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GOLDSCHMIDT’S RULES 1. The ions of one element can extensively replace those of another in ionic crystals if their radii differ by less than approximately.

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Presentation on theme: "GOLDSCHMIDT’S RULES 1. The ions of one element can extensively replace those of another in ionic crystals if their radii differ by less than approximately."— Presentation transcript:

1 GOLDSCHMIDT’S RULES 1. The ions of one element can extensively replace those of another in ionic crystals if their radii differ by less than approximately 15%. 2. Ions whose charges differ by one unit substitute readily for one another provided electrical neutrality of the crystal is maintained. If the charges differ by more than one unit, substitution is generally slight. 3. When two different ions can occupy a particular position in a crystal lattice, the ion with the higher ionic potential forms a stronger bond with the anions surrounding the site.

2 RINGWOOD’S MODIFICATION OF GOLDSCHMIDT’S RULES 4. Substitutions may be limited, even when the size and charge criteria are satisfied, when the competing ions have different electronegativities and form bonds of different ionic character. This rule was proposed in 1955 to explain discrepancies with respect to the first three Goldschmidt rules. For example, Na + and Cu + have the same radius and charge, but do not substitute for one another.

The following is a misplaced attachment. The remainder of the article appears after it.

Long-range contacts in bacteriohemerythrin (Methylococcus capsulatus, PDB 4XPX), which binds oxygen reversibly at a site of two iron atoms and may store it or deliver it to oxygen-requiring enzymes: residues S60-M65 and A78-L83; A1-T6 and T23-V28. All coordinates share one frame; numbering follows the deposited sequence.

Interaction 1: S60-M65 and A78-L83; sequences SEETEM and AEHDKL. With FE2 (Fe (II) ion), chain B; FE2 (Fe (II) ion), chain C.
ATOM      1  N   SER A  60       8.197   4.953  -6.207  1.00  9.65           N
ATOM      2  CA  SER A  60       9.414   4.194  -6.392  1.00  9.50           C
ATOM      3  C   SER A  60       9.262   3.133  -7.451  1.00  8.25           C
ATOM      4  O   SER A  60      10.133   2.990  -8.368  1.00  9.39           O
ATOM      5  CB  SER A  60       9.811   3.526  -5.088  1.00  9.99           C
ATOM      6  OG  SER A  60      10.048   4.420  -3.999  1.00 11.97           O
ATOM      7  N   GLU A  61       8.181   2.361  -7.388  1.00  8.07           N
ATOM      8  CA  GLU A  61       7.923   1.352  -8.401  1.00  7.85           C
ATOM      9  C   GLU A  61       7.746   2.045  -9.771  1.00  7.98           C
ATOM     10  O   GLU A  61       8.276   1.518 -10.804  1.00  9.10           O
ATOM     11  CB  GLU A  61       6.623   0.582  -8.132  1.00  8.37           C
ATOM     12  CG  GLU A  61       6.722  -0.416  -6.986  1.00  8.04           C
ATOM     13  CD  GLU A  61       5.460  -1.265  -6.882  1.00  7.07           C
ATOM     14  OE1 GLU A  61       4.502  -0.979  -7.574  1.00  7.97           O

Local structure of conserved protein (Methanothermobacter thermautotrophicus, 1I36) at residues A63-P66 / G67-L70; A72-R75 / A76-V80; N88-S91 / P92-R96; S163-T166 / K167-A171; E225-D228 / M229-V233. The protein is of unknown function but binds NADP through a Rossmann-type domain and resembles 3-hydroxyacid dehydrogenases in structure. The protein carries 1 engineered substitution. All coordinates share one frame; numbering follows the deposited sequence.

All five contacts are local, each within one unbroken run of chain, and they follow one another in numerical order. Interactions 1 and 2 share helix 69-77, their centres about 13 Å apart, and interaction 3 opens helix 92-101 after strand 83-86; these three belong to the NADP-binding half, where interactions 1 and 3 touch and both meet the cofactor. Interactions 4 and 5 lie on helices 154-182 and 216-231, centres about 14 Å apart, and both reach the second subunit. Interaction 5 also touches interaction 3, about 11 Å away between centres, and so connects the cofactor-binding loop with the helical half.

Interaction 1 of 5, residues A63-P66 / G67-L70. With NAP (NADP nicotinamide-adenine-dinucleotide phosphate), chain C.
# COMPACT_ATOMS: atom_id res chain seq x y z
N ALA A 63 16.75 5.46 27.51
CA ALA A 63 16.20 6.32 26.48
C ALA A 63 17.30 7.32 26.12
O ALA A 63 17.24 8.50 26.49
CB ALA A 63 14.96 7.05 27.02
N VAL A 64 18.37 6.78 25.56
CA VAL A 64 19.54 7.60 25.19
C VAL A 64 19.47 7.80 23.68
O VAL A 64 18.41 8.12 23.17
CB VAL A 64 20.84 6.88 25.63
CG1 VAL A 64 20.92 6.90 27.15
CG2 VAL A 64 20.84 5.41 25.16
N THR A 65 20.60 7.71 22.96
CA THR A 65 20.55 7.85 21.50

3 Coupled Substitution When the ion of a major element in a mineral is replaced with something having a different charge, the charge imbalance created must be neutralized by addition of a counter ion Example  addition of Al 3+ in a silicate structure (replacing Si 4+ ) requires addition of a Na + or K + (Key to understanding feldspar chemistry…). When 2 Al 3+ are added for Si 4+, this then can be balanced by adding a Ca 2+ ion

4 Combining phase and composition diagrams for mineral groups Mica ternary Biotite series Annite KFe 3 (AlSi 3 O 10 )(OH) 2 Phlogopite KMg 3 (AlSi 3 O 10 )(OH) 2 Muscovite KAl 2 (AlSi 3 O 10 )(OH) 2 No micas Miscibility Gap

5 SOLID SOLUTION Occurs when, in a crystalline solid, one element substitutes for another. For example, a garnet may have the composition: (Mg 1.7 Fe 0.9 Mn 0.2 Ca 0.2 )Al 2 Si 3 O 12. The garnet is a solid solution of the following end member components: Pyrope - Mg 3 Al 2 Si 3 O 12 ; Spessartine - Mn 3 Al 2 Si 3 O 12 ; Almandine - Fe 3 Al 2 Si 3 O 12 ; and Grossular - Ca 3 Al 2 Si 3 O 12.